Windows hangs, restarts by itself, or crashes with a blue screen error, or your video display is garbled and you cannot get control of the display resolution.
Safe Mode uses only basic files and drivers (mouse, except serial mice; monitor; keyboard; mass storage; base video; default minimal system services; and no network connections). In Safe Mode, your desktop display is limited to 640 480 resolution, allowing you to select another resolution to be used after restart helpful if you have video driver or resolution selection problems. Many 32-bit device drivers are not loaded, limiting the number and types of programs you can use for instance a Pinnacle PCTV tuner card cannot be used in Safe Mode. As well, entries in Windows Registry Run and Run Once keys are bypassed in Safe Mode an essential feature for removing spyware and unwanted programs that will not go away in Normal Mode. If your computer does not start successfully using safe mode, you might need to use the Recovery Console feature to repair your system (see Recipe 20.5).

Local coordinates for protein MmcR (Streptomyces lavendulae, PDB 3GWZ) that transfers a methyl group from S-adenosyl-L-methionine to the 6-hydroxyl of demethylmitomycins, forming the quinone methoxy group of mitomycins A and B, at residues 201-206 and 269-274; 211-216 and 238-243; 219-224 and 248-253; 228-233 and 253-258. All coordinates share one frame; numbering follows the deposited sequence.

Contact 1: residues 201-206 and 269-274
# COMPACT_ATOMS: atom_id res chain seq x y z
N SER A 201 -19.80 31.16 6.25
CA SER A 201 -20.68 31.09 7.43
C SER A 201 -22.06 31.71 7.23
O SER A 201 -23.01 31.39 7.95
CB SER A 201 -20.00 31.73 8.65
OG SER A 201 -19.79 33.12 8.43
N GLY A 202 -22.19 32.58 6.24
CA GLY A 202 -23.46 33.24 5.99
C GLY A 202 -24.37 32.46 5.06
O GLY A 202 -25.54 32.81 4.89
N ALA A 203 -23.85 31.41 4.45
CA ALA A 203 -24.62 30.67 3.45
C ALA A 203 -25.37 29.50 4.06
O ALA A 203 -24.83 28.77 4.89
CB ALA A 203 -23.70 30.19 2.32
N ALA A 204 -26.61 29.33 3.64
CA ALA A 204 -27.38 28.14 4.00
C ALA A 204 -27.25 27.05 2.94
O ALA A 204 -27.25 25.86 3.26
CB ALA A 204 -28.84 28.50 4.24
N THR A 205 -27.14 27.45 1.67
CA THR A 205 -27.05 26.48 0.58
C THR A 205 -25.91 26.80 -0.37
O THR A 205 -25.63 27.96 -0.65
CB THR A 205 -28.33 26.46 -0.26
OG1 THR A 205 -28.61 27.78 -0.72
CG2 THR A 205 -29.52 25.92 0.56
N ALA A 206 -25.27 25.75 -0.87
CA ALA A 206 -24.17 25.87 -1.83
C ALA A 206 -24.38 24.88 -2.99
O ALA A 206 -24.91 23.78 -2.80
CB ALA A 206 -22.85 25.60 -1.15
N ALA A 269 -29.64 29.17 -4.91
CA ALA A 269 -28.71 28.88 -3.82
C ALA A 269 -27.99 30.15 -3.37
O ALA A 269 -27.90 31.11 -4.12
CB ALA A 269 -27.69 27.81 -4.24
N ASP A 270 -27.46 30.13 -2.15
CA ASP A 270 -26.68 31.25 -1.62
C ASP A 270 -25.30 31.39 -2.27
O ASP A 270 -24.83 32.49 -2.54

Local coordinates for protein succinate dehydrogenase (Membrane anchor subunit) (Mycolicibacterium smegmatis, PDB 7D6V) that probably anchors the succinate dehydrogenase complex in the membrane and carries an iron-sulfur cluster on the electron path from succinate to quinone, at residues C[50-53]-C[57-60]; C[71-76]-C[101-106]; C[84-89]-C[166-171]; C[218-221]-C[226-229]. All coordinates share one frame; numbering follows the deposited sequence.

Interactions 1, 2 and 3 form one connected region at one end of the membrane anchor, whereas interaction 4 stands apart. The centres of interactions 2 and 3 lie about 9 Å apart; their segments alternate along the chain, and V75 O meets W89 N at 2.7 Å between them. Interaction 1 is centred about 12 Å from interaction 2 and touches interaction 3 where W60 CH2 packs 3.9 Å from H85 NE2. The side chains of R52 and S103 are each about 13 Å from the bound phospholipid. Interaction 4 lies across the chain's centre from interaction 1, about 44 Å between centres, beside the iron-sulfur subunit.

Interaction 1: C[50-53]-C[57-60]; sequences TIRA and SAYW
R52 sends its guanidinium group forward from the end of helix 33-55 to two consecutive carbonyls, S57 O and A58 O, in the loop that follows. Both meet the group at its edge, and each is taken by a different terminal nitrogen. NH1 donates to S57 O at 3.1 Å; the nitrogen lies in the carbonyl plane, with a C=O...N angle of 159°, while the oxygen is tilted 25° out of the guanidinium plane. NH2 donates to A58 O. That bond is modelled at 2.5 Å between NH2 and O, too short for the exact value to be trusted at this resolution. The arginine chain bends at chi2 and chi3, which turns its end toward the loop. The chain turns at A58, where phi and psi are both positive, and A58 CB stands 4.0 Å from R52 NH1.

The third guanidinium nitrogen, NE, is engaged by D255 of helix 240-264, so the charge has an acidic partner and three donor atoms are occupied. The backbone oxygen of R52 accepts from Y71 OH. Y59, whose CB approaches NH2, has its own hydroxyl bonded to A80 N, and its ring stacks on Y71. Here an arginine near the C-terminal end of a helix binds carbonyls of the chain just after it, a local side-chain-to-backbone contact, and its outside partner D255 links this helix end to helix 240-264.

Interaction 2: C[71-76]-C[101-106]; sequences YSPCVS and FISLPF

Additional Safe Mode options exist Safe Mode with Networking and Safe Mode with Command Prompt. Safe Mode with Networking adds basic networking components to the Spartan mix of few device drivers and features so you can access LAN and web-based resources as needed. Safe Mode with Command Prompt presents the command-line interface instead of the Windows GUI, most useful if you are having trouble with and need to repair displaying Windows' graphics.
Safe Mode is one of the most limited ways to run Windows XP, but it lets you get under the skin of the OS. For a couple of non-Microsoft views of Safe Mode, visit http://www.pcstats.com/articleview.cfm?articleID=1643 and http://www.youthtech.com/techstuff/explore_windowsxp/xptroubleshoot.htm.